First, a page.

Energy is set to be a sticky issue in the new Mexico-United States relationship under U.S. President-elect Joseph R. Biden Jr.
Moves by Mexican President Andrés Manuel López Obrador that favor public sector companies Comision Federal de Electricidad (CFE) and Petróleos Mexicanos (Pemex) over private sector entities have caused considerable concern to U.S. investors in Mexico over the past two years, resulting in threats of international arbitration and formal complaints.
According to the analyst team at political risk firm Eurasia Group, the most serious risk to bilateral ties is López Obrador’s energy policy, “which is generating growing criticism in the U.S. given efforts to favor state-owned companies Pemex and the CFE, while also targeting renewables.”
While López Obrador remains one of the few global leaders yet to congratulate the U.S. president-elect, “this is unlikely to affect bilateral ties, as both countries will adopt a pragmatic attitude, and López Obrador will prioritize maintaining good relations with the U.S.,” said the analyst team led by Daniel Kerner.
Analysts added that overall, relations are likely to generally improve under the Biden administration, and that López Obrador’s own experience with what he perceives are contested elections in his defeats in 2006 and 2012 are likely shaping his delay in congratulating the U.S. president-elect.
But energy remains problematic, and the strain would increase if López Obrador pushed to undo the changes made during the previous government that opened the energy sector to private participation. López Obrador has threatened he would push for a change after next year’s midterm elections if he deems not enough has been done to “rescue” Pemex and CFE.
“Risks would likely remain contained as long as López Obrador does not pursue a formal reversal of the 2014 energy opening or tries to cancel any existing contracts,” the analysts said. To date, López Obrador has been very clear that he would not touch existing contracts in the country.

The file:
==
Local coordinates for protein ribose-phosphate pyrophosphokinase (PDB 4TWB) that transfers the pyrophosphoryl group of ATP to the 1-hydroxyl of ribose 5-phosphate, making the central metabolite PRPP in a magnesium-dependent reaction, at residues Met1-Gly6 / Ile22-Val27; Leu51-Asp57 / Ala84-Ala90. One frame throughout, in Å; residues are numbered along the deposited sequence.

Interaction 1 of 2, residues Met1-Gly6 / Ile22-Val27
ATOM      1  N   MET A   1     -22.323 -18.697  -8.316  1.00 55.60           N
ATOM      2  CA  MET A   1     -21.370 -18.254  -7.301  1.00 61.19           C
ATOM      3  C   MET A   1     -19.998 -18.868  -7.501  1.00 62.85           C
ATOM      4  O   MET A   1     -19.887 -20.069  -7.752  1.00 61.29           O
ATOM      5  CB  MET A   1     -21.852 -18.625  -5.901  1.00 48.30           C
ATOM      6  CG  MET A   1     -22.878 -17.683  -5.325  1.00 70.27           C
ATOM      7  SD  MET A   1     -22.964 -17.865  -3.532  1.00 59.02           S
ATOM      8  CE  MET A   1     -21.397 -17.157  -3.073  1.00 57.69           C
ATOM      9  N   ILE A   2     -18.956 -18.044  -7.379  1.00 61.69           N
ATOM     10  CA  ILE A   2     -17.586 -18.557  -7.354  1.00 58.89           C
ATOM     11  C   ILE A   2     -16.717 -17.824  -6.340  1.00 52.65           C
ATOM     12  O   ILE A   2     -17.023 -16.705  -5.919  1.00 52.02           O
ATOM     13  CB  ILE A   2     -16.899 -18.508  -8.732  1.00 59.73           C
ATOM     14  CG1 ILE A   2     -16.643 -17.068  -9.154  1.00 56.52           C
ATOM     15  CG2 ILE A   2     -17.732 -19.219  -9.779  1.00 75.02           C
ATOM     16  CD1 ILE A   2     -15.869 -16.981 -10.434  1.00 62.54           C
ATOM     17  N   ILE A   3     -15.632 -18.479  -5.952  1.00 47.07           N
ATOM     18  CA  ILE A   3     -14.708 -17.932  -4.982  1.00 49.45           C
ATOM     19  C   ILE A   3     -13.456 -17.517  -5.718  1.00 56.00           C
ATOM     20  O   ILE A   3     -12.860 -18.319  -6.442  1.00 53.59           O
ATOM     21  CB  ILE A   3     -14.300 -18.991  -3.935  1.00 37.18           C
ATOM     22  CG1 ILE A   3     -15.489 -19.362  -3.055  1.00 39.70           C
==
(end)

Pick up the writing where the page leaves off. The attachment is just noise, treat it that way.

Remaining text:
“But pressure will be high and if he takes more decisive action in any of these fronts, Biden could challenge the López Obrador administration more seriously,” using provisions under the newly signed United States-Mexico-Canada-Agreement (USMCA). “López Obrador will remain sensitive to U.S. demands and could moderate somewhat, but his distrust of private participants, in particular foreign ones, will keep the risk of tensions high.”
Meanwhile, U.S. natural gas exports to Mexico via pipeline continue to increase.
So far in November, gas flows on the 2.6 Bcf/d Sur de Texas-Tuxpan subsea line are nearing 1.4 Bcf/d, a record high. The figure not only exceeds the October number by over 400 MMcf/d but also surpasses the prior 10-month average by more than 500 MMcf/d, according to Genscape Inc.
There is still substantial room for growth on this pipeline, especially given new infrastructure in the southeast of Mexico connecting the national Sistrangas pipeline system with the gas-starved Yucatán Peninsula, Genscape analyst Ricardo Falcon said Wednesday.
While Mexico has become increasingly dependent on gas imports from the United States, cross-border gas flows are just as important to producers in the United States in order to balance the market, NAmerico Energy Holdings LLC (NEH) President Jeff Welch said earlier this week.
Mexico is currently the world’s No. 8 largest gas market, Welch said, noting that its gas needs have grown steadily while domestic supply has dropped.
Analysts also suggest president-elect Biden’s tenure would be slow to push for legislation that could impact natural gas production in the United States.
“The fact that Republicans appear to have retained Senate control will make it difficult if not impossible” for Biden “to enact his major climate reforms,” said Raymond James energy analysts led by Pavel Molchanov this week.
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